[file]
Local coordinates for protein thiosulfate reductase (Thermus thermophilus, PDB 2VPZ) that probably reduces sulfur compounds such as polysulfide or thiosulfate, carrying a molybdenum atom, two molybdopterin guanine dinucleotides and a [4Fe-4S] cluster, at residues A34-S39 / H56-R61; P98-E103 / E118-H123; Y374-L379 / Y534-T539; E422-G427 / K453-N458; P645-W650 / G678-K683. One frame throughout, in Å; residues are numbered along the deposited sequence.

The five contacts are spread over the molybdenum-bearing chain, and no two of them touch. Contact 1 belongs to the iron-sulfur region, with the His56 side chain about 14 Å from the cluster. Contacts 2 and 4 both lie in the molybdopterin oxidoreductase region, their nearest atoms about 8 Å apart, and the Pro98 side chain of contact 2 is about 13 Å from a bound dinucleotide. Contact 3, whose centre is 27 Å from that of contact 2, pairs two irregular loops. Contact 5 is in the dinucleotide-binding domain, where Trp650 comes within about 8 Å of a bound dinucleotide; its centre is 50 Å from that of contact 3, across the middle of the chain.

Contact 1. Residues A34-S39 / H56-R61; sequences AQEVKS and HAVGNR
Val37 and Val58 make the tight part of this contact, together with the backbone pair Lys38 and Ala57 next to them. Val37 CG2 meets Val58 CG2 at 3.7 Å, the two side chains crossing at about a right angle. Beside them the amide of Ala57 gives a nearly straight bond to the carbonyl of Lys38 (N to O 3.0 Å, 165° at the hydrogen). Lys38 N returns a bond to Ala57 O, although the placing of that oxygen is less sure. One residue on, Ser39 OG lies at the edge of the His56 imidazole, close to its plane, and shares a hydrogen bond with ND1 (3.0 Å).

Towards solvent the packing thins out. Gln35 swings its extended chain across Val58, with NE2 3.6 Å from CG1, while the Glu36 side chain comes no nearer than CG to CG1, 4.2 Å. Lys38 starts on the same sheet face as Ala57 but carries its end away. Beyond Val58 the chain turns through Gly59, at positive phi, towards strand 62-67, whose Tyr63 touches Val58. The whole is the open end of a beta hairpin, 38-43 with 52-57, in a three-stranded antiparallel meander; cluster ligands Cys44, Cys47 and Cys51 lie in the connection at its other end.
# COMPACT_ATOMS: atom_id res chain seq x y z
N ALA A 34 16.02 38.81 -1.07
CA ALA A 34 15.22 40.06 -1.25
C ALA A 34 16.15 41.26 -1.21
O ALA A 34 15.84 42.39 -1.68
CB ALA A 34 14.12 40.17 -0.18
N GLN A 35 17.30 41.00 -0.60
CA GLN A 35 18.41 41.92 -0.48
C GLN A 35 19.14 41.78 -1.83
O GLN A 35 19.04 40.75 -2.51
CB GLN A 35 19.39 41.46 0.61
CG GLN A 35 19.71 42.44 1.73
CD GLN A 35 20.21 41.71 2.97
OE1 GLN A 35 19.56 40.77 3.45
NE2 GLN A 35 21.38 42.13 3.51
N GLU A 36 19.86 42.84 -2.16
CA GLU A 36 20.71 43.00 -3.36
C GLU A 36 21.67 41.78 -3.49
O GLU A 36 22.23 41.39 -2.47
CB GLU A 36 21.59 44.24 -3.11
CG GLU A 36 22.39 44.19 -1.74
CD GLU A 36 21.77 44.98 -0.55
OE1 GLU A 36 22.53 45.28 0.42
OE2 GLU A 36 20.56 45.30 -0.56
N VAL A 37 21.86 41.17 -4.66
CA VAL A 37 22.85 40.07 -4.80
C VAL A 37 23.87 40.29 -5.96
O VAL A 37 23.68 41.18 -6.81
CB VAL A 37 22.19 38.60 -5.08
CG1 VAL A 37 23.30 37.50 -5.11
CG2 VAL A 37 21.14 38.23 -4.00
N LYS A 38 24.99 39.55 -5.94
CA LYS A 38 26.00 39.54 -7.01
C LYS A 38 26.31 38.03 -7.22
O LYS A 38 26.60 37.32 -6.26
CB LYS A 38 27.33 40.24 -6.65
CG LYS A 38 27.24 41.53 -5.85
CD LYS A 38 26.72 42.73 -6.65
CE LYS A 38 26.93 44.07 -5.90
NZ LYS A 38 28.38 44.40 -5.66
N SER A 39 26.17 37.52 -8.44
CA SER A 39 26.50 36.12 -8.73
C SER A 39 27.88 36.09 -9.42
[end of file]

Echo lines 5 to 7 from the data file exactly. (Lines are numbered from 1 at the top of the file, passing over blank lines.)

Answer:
Towards solvent the packing thins out. Gln35 swings its extended chain across Val58, with NE2 3.6 Å from CG1, while the Glu36 side chain comes no nearer than CG to CG1, 4.2 Å. Lys38 starts on the same sheet face as Ala57 but carries its end away. Beyond Val58 the chain turns through Gly59, at positive phi, towards strand 62-67, whose Tyr63 touches Val58. The whole is the open end of a beta hairpin, 38-43 with 52-57, in a three-stranded antiparallel meander; cluster ligands Cys44, Cys47 and Cys51 lie in the connection at its other end.
# COMPACT_ATOMS: atom_id res chain seq x y z
N ALA A 34 16.02 38.81 -1.07